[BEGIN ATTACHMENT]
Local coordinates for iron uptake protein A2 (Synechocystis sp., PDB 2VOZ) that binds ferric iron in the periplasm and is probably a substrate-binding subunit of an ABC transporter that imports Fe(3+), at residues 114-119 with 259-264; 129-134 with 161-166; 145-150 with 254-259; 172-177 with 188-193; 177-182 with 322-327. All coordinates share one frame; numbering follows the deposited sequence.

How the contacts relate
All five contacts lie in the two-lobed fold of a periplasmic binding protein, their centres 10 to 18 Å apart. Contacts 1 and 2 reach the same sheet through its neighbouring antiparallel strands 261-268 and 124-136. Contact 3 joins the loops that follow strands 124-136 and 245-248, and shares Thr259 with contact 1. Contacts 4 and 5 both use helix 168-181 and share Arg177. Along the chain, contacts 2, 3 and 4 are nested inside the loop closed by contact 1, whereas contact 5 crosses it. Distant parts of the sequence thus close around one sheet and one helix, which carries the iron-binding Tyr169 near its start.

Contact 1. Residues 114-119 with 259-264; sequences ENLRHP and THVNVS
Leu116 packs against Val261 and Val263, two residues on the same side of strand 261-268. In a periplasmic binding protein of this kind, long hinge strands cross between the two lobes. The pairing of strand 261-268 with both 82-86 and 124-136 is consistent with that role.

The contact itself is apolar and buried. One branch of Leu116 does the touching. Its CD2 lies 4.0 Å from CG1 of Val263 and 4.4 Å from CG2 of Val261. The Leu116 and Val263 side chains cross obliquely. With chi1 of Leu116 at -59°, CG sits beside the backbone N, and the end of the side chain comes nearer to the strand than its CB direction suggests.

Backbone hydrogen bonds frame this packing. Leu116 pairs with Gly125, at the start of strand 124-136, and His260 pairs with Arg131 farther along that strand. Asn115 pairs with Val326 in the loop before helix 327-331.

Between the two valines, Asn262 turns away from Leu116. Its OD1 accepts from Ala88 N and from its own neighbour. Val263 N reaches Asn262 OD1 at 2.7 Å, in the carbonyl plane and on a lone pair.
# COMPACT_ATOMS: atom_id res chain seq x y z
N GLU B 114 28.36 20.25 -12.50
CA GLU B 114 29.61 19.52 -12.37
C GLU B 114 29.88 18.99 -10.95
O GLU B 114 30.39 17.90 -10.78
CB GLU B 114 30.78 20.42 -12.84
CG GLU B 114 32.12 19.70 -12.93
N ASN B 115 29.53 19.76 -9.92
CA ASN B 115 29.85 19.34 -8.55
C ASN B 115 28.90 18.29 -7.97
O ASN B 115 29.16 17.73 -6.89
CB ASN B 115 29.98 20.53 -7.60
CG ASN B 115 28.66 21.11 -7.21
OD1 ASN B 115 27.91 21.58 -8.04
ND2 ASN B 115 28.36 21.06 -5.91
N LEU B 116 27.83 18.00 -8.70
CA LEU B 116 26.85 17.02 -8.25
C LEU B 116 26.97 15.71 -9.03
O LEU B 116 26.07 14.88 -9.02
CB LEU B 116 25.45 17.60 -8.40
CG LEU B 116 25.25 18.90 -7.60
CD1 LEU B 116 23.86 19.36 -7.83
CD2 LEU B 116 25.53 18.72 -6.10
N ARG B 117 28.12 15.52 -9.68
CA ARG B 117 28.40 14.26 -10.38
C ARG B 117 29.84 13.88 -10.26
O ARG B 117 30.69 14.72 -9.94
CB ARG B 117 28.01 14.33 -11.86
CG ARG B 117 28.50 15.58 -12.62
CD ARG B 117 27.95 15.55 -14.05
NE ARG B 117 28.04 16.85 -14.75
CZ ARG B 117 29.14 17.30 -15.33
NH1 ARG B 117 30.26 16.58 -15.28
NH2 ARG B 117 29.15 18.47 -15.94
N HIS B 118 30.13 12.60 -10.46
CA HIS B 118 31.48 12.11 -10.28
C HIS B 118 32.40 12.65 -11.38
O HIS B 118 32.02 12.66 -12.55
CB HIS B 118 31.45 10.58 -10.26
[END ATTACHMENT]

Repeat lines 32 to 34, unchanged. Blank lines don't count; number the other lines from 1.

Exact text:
N ARG B 117 28.12 15.52 -9.68
CA ARG B 117 28.40 14.26 -10.38
C ARG B 117 29.84 13.88 -10.26